In The News


The Stock Market Has a Powerful Hurricane Barreling Toward Its Shores, Too


By: Brian Sozzi

Six sessions into the month and this much is clear: It will be a weird September.

Weird in the sense the market is sending out red flags, but the bulls are ignoring them and instead praying for an amazing third-quarter earnings season. But there are enough negative undercurrents in this market right now to batten down the hatches for a month’s end/early October storm.

(1) Dow Jones Industrial Average and S&P 500 down slightly on the month despite the strong August employment report.

(2) Amazon (AMZN) down 2% since hitting a record high on Sept. 4.

(3) the cryptocurrency rout continues — the MVIS CryptoCompare Digital Assets 10 Index has crashed 80% from its January peak. The index is a modified market cap-weighted index that tracks the performance of the 10 largest and most liquid digital assets.

(4) the Philadelphia Semiconductor Index, aka the SOX, dropped below its 50-day moving average on Tuesday for the first time since Aug. 23.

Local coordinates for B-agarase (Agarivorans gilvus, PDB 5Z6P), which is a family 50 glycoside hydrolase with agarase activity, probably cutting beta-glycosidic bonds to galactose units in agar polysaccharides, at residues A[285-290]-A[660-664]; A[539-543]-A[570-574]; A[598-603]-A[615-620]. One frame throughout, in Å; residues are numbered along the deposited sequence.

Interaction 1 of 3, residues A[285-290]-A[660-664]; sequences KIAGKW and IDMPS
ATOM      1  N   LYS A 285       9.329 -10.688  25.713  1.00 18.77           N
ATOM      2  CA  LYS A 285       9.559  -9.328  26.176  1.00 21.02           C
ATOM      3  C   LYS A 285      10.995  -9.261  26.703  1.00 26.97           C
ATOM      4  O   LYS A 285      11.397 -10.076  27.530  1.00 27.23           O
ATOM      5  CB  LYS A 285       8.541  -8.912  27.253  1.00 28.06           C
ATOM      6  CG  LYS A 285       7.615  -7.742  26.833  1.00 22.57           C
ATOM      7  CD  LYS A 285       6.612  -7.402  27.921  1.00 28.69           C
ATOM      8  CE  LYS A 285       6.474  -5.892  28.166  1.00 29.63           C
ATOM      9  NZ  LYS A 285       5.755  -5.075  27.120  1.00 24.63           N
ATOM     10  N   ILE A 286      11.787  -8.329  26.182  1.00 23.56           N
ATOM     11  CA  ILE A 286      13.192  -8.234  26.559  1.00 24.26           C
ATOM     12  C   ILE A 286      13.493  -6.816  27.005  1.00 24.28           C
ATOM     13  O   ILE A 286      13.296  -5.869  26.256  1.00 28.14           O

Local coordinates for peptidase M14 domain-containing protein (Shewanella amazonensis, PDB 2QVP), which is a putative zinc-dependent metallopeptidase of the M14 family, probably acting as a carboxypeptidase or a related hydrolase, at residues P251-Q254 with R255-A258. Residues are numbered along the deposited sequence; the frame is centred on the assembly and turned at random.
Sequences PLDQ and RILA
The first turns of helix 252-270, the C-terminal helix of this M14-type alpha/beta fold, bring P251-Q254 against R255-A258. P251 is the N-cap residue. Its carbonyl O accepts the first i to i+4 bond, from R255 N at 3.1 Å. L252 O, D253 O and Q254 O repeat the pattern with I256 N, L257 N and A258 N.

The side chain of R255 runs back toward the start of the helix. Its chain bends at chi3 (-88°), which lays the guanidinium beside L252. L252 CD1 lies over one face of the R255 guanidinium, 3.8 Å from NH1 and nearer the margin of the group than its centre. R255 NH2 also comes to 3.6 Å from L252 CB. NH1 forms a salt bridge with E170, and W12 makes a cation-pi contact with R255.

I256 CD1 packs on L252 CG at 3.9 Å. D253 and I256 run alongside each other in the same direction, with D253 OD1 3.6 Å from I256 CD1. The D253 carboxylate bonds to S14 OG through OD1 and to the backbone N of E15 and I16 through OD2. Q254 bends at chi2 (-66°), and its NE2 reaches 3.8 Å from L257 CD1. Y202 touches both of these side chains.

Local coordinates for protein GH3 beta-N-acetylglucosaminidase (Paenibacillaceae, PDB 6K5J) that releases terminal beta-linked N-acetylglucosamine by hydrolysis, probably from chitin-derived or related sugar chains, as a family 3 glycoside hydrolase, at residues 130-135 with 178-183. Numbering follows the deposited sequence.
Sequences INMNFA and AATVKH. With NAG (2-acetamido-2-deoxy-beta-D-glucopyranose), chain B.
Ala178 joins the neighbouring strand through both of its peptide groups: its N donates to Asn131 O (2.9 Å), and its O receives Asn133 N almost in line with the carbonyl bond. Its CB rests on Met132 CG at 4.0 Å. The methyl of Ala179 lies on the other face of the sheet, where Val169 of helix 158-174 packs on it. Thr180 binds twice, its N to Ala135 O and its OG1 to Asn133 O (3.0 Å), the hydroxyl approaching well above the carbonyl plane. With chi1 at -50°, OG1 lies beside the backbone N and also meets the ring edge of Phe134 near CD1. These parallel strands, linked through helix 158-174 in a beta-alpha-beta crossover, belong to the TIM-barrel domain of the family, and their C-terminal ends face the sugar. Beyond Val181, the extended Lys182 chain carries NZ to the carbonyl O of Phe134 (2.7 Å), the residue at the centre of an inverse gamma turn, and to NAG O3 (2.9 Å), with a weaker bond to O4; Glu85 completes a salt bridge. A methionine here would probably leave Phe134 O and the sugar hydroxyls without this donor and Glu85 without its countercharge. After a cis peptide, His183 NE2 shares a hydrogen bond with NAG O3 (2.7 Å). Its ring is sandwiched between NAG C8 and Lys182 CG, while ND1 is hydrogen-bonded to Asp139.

Even favorable product news from the red-hot Advanced Micro Devices hasn’t saved this leading indicator index. If anything, you do have to like how the market acts with 10-year yields hovering back around 3%. More on that via TheStreet’s @Jacobsonenshine. But pullbacks in hotter areas of the market hint at a nervousness about something, perhaps the elections, perhaps a few more Federal Reserve meetings. Whatever it is, it’s getting priced in.

The Weather

Last check has #HurricaneFlorence packing gusts north of 170 mph as it barrels toward the Carolinas. To those in its path, stay safe.

Weather data firm Planalytics’ initial estimate on the potential economic impact of Florence in the consumer and retail sector is $700 million in lost sales. Think closed stores and short-term delays in getting products back onto shelves. But per the usual with storms of this magnitude, some companies are poised to benefit from the clean-up efforts.

Long-time Baird retail analyst Peter Benedict noted that Home Depot (HD) and Lowe’s (LOW) often see a 50-basis-point-plus positive sales impact during a quarter when a storm hits. The companies will often see sales increases for several quarters as communities rebuild. Unsurprisingly, Home Depot and Lowe’s shares have gained 5.3% and 4.7%, respectively, over the past five sessions.

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